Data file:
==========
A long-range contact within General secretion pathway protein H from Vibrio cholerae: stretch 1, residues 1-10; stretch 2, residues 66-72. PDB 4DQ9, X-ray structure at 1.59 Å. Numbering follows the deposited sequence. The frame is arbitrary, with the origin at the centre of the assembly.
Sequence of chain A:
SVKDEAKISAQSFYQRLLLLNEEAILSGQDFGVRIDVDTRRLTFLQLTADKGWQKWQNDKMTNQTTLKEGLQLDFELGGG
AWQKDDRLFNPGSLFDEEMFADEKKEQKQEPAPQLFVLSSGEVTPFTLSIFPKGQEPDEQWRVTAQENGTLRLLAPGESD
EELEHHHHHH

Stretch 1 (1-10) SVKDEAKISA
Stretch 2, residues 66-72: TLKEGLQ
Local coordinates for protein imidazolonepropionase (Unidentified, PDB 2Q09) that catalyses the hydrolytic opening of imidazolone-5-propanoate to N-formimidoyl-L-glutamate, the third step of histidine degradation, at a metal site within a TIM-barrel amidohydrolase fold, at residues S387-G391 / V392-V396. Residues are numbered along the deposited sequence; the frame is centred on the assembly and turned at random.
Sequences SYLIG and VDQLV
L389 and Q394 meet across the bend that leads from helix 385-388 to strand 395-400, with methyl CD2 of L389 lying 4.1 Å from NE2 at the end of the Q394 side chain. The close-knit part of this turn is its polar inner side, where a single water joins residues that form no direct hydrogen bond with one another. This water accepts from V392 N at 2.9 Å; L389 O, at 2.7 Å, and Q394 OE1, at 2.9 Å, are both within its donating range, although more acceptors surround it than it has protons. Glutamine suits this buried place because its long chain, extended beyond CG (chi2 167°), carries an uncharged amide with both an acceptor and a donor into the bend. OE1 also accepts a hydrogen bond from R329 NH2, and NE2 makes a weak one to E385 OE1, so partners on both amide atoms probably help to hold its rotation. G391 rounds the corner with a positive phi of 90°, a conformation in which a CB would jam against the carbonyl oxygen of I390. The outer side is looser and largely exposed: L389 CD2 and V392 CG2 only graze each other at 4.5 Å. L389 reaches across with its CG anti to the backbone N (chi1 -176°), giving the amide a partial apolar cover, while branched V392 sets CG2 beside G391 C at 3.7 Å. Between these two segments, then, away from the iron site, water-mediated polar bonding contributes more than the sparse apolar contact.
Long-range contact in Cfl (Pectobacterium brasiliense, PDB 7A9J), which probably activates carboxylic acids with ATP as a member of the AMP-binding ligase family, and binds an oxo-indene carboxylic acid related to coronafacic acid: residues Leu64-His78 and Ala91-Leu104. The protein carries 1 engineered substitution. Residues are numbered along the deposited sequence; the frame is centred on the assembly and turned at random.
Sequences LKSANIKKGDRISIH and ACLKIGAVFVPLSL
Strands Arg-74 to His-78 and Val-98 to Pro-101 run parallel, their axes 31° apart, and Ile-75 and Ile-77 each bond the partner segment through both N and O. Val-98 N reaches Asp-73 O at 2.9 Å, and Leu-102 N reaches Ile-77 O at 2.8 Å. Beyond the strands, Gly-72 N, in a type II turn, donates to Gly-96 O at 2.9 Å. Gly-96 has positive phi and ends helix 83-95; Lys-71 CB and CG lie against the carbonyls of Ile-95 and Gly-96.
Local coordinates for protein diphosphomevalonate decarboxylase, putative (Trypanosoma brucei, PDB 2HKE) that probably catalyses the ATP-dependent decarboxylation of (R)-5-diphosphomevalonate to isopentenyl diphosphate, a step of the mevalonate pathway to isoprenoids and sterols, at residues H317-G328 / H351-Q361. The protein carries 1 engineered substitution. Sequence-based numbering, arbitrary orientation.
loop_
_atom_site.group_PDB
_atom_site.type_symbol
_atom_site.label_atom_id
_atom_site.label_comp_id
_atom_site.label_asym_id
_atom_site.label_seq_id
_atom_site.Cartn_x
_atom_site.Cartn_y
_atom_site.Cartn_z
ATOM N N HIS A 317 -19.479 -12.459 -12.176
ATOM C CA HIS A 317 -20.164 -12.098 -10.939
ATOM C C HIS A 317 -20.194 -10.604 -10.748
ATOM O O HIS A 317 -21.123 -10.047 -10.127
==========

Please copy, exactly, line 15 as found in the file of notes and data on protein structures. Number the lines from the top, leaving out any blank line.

loop_